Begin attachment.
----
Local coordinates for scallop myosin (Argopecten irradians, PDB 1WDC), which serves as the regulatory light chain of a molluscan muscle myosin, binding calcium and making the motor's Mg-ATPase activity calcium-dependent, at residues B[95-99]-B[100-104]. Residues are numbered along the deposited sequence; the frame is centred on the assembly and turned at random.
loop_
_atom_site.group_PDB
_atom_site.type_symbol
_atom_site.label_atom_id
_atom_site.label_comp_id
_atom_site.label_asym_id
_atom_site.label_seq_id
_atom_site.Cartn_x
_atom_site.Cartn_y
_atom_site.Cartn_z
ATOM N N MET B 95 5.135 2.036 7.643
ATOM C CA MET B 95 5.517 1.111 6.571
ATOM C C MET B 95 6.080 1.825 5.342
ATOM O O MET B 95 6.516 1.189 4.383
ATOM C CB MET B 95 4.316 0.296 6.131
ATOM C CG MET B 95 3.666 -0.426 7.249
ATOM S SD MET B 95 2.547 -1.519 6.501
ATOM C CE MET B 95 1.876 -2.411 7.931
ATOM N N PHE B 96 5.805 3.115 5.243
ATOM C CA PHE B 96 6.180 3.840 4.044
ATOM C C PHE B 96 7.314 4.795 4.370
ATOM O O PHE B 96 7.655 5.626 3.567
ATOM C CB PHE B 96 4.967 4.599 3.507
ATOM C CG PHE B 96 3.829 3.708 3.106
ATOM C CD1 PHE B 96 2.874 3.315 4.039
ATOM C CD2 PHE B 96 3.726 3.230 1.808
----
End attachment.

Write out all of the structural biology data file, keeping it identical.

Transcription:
Local coordinates for scallop myosin (Argopecten irradians, PDB 1WDC), which serves as the regulatory light chain of a molluscan muscle myosin, binding calcium and making the motor's Mg-ATPase activity calcium-dependent, at residues B[95-99]-B[100-104]. Residues are numbered along the deposited sequence; the frame is centred on the assembly and turned at random.
loop_
_atom_site.group_PDB
_atom_site.type_symbol
_atom_site.label_atom_id
_atom_site.label_comp_id
_atom_site.label_asym_id
_atom_site.label_seq_id
_atom_site.Cartn_x
_atom_site.Cartn_y
_atom_site.Cartn_z
ATOM N N MET B 95 5.135 2.036 7.643
ATOM C CA MET B 95 5.517 1.111 6.571
ATOM C C MET B 95 6.080 1.825 5.342
ATOM O O MET B 95 6.516 1.189 4.383
ATOM C CB MET B 95 4.316 0.296 6.131
ATOM C CG MET B 95 3.666 -0.426 7.249
ATOM S SD MET B 95 2.547 -1.519 6.501
ATOM C CE MET B 95 1.876 -2.411 7.931
ATOM N N PHE B 96 5.805 3.115 5.243
ATOM C CA PHE B 96 6.180 3.840 4.044
ATOM C C PHE B 96 7.314 4.795 4.370
ATOM O O PHE B 96 7.655 5.626 3.567
ATOM C CB PHE B 96 4.967 4.599 3.507
ATOM C CG PHE B 96 3.829 3.708 3.106
ATOM C CD1 PHE B 96 2.874 3.315 4.039
ATOM C CD2 PHE B 96 3.726 3.230 1.808